SO far no takers,eh? Well this can be a loaded topic. I read one blog where white parents had there twins in dread locks and all hell broke loose. Locks are a spiritual thing not a style thing but nobody told those parents. So I'll give you a tip. Don't use a perm or any type of product on your daughter's hair that is harsh or does a permanent effect, like a perm. That should be something she does when she's old enough to decide for herself. Sometimes you see little girls with perms and it looks cute but it ruins their hair and sometimes that hair never grow back. What kind of contest is this that you are giving points for?

Take care


Michelle J said...

I'm so glad you posted this because I've thought about it too! As a white person, how in the world would you knwo how to care for her hair? I'd be nervous too! I'm so glad you have people who are happy to help teach you how to give proper care to Charlie's hair. My only advice and consider the source..just a white chick with no to keep her hair as natural as possible. I wouldn't want her to see herself in need of fixing. She should love her unique traits and that includes hair type.

Tami said...

Ahhh, the hair care topic. Ok, my random thoughts in no particular order. Please don't put a bunch of beads in Charlie's head. We tend to associate ghetto with a lot of beads and never ever use yarn or colored hair. Always remember less is more. Trust me, we just want to make sure our children's hair is nice and neat, we don't spend hours thinking how many hairstyles can we come up with for her today, how many braids or puffs...don't over think it. Never comb her curls dry unless you plan on braiding them, conditioner is your bestfriend...comb then. Depending on hair texture try Johnson's no more tears before braiding for detangling or a mixture of conditioner and water. The products you use will be based on your daughters hair. Don't even think about locs. Don't wash hair everyday like you do yours...too drying. Never use the words "good hair". Well...those are my random thoughts maybe others will contribute with better thoughts than mine.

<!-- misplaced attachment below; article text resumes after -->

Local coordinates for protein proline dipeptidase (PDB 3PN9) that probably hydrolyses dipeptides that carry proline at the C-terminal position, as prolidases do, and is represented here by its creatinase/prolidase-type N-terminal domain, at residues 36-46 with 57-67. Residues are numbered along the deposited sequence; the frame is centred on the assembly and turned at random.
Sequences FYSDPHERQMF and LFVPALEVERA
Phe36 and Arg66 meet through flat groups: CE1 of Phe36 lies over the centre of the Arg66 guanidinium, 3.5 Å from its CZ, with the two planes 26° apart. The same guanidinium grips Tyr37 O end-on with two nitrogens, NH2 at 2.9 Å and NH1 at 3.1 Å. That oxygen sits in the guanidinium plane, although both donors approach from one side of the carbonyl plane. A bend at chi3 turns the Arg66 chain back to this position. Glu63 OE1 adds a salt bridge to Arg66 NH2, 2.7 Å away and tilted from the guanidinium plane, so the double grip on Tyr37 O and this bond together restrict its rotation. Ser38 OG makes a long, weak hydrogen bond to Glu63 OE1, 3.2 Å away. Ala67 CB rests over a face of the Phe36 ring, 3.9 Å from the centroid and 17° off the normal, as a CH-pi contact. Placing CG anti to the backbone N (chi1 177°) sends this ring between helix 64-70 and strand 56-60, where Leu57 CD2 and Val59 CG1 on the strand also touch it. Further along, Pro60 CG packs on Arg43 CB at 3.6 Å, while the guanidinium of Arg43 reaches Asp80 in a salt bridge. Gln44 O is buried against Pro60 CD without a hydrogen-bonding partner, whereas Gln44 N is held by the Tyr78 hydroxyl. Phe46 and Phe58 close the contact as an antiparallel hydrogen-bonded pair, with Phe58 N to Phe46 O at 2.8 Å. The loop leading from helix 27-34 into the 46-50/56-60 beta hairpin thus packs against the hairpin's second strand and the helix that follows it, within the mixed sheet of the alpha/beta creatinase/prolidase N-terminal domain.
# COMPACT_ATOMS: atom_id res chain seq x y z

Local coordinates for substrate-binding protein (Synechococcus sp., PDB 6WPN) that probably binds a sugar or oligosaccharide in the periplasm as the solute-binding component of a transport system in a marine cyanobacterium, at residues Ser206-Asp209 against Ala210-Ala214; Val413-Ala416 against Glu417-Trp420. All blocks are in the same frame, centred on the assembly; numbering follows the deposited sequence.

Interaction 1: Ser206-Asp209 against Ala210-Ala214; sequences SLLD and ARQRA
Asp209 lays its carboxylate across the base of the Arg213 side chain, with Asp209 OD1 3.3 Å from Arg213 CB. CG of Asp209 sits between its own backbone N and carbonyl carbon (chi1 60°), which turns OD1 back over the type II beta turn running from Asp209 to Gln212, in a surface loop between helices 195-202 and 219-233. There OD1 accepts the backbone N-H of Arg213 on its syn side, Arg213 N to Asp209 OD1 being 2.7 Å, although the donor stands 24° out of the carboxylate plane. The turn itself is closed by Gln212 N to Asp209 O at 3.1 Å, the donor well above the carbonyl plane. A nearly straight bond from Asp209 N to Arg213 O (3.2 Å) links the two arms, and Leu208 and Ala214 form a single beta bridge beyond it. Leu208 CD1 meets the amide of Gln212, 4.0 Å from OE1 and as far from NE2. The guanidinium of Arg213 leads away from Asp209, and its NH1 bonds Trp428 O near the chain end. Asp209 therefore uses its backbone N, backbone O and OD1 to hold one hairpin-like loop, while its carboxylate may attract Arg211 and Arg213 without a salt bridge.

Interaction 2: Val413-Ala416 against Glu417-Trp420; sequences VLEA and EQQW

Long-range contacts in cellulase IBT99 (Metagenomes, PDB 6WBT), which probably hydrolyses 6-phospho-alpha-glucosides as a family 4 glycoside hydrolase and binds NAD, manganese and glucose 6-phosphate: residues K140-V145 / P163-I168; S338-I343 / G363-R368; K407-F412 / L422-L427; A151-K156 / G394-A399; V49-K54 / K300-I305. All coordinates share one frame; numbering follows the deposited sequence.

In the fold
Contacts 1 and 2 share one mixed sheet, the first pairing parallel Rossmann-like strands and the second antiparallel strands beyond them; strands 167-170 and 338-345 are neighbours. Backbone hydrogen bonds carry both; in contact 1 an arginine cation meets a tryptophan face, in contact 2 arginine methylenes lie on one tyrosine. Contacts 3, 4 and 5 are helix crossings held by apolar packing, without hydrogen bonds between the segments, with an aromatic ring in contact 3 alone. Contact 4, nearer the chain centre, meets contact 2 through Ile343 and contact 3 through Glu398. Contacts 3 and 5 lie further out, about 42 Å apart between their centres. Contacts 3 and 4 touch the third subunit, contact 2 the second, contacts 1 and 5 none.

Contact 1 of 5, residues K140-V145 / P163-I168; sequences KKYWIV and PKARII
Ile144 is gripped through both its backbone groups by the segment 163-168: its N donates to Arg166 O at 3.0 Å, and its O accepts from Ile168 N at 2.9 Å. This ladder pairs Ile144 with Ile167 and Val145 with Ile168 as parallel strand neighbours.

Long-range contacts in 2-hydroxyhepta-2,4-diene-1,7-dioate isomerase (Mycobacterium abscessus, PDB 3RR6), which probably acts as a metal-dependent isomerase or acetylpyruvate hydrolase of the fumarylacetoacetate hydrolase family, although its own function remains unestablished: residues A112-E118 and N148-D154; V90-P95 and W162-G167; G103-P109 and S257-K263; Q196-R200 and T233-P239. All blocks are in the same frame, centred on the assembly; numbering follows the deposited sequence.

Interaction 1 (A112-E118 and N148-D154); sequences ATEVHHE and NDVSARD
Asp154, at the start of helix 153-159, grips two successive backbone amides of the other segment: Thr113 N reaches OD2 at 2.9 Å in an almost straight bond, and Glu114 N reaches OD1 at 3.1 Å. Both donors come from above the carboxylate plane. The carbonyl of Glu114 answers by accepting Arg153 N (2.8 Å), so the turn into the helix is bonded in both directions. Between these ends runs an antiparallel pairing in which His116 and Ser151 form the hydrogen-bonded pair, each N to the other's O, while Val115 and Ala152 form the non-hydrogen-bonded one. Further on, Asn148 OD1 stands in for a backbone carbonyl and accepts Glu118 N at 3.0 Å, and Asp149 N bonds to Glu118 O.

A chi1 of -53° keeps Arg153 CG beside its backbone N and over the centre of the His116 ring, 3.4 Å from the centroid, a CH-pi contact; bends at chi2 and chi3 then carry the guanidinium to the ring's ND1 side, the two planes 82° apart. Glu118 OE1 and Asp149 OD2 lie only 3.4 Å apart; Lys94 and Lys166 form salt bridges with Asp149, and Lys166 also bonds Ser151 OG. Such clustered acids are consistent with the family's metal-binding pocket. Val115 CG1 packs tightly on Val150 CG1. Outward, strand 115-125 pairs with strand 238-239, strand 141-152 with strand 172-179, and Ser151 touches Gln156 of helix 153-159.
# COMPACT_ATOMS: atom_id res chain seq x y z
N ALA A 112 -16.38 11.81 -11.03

Queen Diva said...


A child's hair in it's natural state is so beautiful. I have seen little girls with naturally curly hair of all types who look absolutely adorable. Children have to depend upon you (the parent) to make the decision on what to do with their hair, since many cannot care for their own hair at an early age. The absolute best thing you can do for your child is to keep her hair in it's natural state for as long as possible . Because in it's natural state, your child's hair has elasticity and will remain healthy as long as you help them care for it properly.

Also, I totally agree with Tami. NEVER, NEVER put beads in your child’s hair. That is so “Ghetto.”


Angela said...

Hey girl,

I didn't want to go there because this topic has caused a lot of drama. OMG!

I think you're going to do great because you're asking for help.

Angela said...

I want points too. lol.

1. Use a wide tooth flexible for comb for thicker curly hair.

2. Start detangling her hair by combing at the base of the hair shaft, then working your way out. It won't hurt as badly.

TIP: Hold the section of hair your combing with your free hand to prevent pulling her scalp. You won't hurt her like this, epecially for areas that are a little more curly.

3. Purchase moisturizer and detangling shampoos and conditioners, not the oil free products.